Weathering the recession with India herbs
In August 2008, Julie Solomon of Holbrook and Sharvani Srinivas of Smithtown -- who ran an executive recruiting company in Melville -- panicked as the economy soured. Few people were being hired, and more were being laid off.
"Things were so bad we were on the brink of closing our business," said Solomon.
What to do? How about a trip to India? Solomon and Srinivas packed their bags and headed for Mumbai. They investigated businesses in what is widely regarded as one of the largest growing markets in the world. They nixed scrap metal and importing plastic forks and knives.
Finally, they came across the enormously popular herbal supplements industry.
Now they and Bharathi Nelanuthala of Glen Cove, are partners in Herbal Destination in Huntington Station.
Solomon and Srinivas still run the recruiting company, Corporate Hiring Solutions, which shares a building with Herbal Destination. But they hope the herbal business takes off.
The products -- Snooze, a sleep aid; ArthOpt, a muscle and joint support; and Turmeric, which promotes immune function -- are made in India by a 100-year-old company that has 45 percent of the herbal supplement market in that country.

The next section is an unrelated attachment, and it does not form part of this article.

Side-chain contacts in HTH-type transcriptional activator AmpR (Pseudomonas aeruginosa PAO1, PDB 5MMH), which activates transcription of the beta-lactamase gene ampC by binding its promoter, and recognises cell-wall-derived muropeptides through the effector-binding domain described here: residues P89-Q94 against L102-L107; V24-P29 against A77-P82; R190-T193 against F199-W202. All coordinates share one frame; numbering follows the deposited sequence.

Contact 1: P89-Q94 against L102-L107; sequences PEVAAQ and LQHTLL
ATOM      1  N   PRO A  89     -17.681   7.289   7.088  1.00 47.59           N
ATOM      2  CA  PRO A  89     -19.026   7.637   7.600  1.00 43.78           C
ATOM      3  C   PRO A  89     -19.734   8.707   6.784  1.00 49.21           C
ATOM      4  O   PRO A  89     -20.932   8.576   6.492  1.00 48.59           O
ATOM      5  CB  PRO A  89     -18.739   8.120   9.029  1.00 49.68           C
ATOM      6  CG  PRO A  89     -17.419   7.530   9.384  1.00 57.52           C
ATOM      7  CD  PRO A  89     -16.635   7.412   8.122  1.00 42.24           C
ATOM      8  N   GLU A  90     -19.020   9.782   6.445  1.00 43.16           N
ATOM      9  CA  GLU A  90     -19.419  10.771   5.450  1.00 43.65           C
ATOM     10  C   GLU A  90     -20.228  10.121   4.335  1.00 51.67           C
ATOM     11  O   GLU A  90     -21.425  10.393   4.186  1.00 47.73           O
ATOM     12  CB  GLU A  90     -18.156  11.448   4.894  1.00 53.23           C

Shaker Nelanuthala, Herbal Destination's sales director and Bharathi Nelanuthala's husband, said the company is not allowed to make medical claims for its products. "We are not promoting this as a drug," he said. "It's a supplement."
What sets Herbal Destination's products apart, the partners say, is that most are clearly identified with a specific condition, such as CardiOpt, for promoting heart function.
Herbal Destination has just gotten started, and the products are in some local stores. The company is talking with national distributors, and there is a website, herbaldestination.com.
In the United States, the supplements are in the form of soft gels and tablets, unlike in India, where they are pastes, liquids and powder. "Those are yucky to Americans," said Nelanuthala.